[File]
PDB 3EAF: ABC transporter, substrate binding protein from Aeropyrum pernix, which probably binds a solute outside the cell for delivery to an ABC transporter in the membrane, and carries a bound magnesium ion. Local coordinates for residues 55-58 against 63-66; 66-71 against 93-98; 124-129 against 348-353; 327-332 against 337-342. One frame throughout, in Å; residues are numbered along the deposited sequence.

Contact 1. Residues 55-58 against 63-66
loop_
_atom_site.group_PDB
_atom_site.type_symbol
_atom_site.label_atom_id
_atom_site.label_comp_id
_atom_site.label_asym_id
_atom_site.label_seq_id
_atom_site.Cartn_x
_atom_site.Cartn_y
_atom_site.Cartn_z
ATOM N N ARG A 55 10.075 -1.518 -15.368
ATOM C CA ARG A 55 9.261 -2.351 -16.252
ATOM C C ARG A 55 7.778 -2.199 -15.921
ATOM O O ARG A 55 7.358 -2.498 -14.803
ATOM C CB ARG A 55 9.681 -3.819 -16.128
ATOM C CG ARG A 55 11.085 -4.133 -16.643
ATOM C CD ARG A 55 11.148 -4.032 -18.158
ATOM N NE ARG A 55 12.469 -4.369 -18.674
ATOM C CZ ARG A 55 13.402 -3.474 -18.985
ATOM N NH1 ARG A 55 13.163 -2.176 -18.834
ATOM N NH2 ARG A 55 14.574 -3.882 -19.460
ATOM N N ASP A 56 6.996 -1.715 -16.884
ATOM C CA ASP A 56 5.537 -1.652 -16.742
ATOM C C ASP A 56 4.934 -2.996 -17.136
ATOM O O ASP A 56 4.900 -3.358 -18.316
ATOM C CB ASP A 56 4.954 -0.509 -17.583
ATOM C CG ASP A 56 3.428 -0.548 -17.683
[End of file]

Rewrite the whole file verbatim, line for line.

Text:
PDB 3EAF: ABC transporter, substrate binding protein from Aeropyrum pernix, which probably binds a solute outside the cell for delivery to an ABC transporter in the membrane, and carries a bound magnesium ion. Local coordinates for residues 55-58 against 63-66; 66-71 against 93-98; 124-129 against 348-353; 327-332 against 337-342. One frame throughout, in Å; residues are numbered along the deposited sequence.

Contact 1. Residues 55-58 against 63-66
loop_
_atom_site.group_PDB
_atom_site.type_symbol
_atom_site.label_atom_id
_atom_site.label_comp_id
_atom_site.label_asym_id
_atom_site.label_seq_id
_atom_site.Cartn_x
_atom_site.Cartn_y
_atom_site.Cartn_z
ATOM N N ARG A 55 10.075 -1.518 -15.368
ATOM C CA ARG A 55 9.261 -2.351 -16.252
ATOM C C ARG A 55 7.778 -2.199 -15.921
ATOM O O ARG A 55 7.358 -2.498 -14.803
ATOM C CB ARG A 55 9.681 -3.819 -16.128
ATOM C CG ARG A 55 11.085 -4.133 -16.643
ATOM C CD ARG A 55 11.148 -4.032 -18.158
ATOM N NE ARG A 55 12.469 -4.369 -18.674
ATOM C CZ ARG A 55 13.402 -3.474 -18.985
ATOM N NH1 ARG A 55 13.163 -2.176 -18.834
ATOM N NH2 ARG A 55 14.574 -3.882 -19.460
ATOM N N ASP A 56 6.996 -1.715 -16.884
ATOM C CA ASP A 56 5.537 -1.652 -16.742
ATOM C C ASP A 56 4.934 -2.996 -17.136
ATOM O O ASP A 56 4.900 -3.358 -18.316
ATOM C CB ASP A 56 4.954 -0.509 -17.583
ATOM C CG ASP A 56 3.428 -0.548 -17.683